SQL-CLR For Beginners: Part-4: Consume C# Class in Stored Procedure

Welcome to the SQL-CLR For Beginners article series. In our previous three articles we have seen how to execute basic Stored Procedures, Triggers and Functions in SQL-CLR Applications. If you are not familiar with them then please visit the following links.

In this article we will learn how to use a traditional C# class within a SQL-CLR Application. To do that, at first we need to create one SQL-CLR application. Use the following screens and see how to do it.

Select "File" -> "New" -> "Project...".


In the templates on the left select "Installed Templates" -> "Database" -> "SQL Server". From the project types in the middle select the "Visual C# SQL CLR Database Project" template, provide a nice name and provide a path to save it to.


Once you click "OK", it will ask you to select a database server. Choose the SQL Server of where the application is to be deployed. It might be a remote server or your local server. Once you have successfully established a connection, it will show you the following connection success message.


Once you press "OK", it will create an empty template for the SQL-CLR project. Go to the Test Script folder. Right-click then select "Add" -> "Class".


Choose "Class" and give it a nice name. In my case it's "ClsPerson".


Once you press "OK" it will create an empty class for you. And a point to be noted is that it's nothing but our very familiar C# class. In this example we will create a simple person class called "ClsPerson". It has three properties.

The following is the structure of the class:

using System;
using System.Collections.Generic;
using System.Linq;
using System.Text;
namespace StoreProcTest.Test_Scripts
    public class ClsPerson
        public String Name { get; set; }
        public String Surname { get; set; }
        public Int32 Age { get; set; }

We will now add a Stored Procedure to this project. Right-click on "Test Scripts" then select "Add" -> "Stored Procedure".


Select the Stored Procedure and provide a name. Here we used "Classconsumer".


This is the default body of the Stored Procedure. Yes, it is nothing but one more C# class. Here we are not doing any useful operation within the Stored Procedure. Just for example we are creating an object of the person class, then after assigning a few properties, we are supplying them to the Stored Procedure to display a pipe. Basically this pipe is for sending data from C# CLR code to the SQL Server object.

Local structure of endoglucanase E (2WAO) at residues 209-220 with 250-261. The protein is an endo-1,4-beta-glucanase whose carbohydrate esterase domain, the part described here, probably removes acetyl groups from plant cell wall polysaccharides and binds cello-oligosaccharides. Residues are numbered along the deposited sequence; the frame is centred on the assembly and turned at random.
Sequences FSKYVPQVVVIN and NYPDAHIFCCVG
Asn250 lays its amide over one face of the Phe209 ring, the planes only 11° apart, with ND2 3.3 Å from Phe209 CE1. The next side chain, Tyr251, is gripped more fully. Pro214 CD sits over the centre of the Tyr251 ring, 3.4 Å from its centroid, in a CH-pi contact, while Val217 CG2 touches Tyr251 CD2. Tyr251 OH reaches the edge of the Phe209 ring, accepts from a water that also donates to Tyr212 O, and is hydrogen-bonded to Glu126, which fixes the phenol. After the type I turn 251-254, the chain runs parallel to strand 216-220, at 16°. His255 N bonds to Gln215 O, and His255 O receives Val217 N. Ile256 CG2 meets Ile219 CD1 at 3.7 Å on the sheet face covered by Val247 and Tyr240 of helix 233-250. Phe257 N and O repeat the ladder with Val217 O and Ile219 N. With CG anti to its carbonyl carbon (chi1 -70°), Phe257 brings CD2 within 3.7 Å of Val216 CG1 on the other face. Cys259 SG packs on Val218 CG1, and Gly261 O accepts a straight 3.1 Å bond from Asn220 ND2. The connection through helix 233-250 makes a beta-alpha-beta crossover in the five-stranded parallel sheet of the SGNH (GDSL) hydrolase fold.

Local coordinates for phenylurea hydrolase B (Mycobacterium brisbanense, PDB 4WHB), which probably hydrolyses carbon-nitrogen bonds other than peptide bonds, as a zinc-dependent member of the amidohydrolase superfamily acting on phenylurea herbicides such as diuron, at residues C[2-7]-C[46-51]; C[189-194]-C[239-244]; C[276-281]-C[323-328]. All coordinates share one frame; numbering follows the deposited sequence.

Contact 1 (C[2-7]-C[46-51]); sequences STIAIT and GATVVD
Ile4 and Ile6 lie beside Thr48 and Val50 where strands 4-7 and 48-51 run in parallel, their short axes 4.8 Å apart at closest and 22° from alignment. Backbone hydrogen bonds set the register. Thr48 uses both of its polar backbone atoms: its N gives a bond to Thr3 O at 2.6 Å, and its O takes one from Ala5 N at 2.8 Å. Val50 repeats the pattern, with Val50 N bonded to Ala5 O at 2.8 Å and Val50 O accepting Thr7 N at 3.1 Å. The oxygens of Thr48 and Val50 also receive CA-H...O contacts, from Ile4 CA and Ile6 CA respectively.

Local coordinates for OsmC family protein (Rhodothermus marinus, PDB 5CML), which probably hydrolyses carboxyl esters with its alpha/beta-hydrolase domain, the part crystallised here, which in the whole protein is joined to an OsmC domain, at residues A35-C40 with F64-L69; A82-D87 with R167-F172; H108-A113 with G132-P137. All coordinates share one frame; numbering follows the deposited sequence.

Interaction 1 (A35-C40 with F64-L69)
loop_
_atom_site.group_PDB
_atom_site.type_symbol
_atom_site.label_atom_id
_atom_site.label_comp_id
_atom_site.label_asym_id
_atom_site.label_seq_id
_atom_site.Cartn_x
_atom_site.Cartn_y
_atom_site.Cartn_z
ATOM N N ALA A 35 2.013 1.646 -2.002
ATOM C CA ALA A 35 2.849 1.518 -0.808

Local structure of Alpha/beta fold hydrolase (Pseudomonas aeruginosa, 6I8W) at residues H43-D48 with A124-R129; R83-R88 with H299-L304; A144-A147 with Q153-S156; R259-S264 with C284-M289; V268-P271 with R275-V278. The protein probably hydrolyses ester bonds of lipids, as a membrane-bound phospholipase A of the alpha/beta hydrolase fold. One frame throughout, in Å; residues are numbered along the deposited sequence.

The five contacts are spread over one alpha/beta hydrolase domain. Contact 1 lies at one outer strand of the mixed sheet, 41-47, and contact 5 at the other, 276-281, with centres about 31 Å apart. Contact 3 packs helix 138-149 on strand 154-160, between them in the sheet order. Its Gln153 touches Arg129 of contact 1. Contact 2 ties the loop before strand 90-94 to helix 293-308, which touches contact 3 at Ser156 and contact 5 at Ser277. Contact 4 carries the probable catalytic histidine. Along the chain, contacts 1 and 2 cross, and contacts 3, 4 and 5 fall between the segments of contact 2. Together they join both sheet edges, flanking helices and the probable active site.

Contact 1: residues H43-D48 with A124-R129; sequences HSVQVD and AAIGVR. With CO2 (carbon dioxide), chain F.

using System;

using System.Data;

using System.Data.SqlClient;

using System.Data.SqlTypes;

using Microsoft.SqlServer.Server;

using StoreProcTest.Test_Scripts;


public partial class StoredProcedures



    public static void ClassConsumer()


        // Put your code here

        ClsPerson objPerson = new ClsPerson();

        objPerson.Name = "Sourav";

        objPerson.Surname = "Kayal";

        objPerson.Age = 24;


        //We will Send String as paramiter

        SqlContext.Pipe.Send("Name:-" + objPerson.Name + " Surname:-" + objPerson.Surname + " Age:-" + objPerson.Age);



Now we need to do one useful task, we will change the target .NET Framework version from 4.0 to 3.5.



Then, right-click on Solution Explorer and click on "Deploy". Once it is deployed successfully, you will get the successful message.


Now go to SQL Server Management Studio, select your chosen database. For the first time what you had chosen. Type "EXEC ClassConsumer" and run it.


I hope that the screen you see is very similar to the preceding screen.

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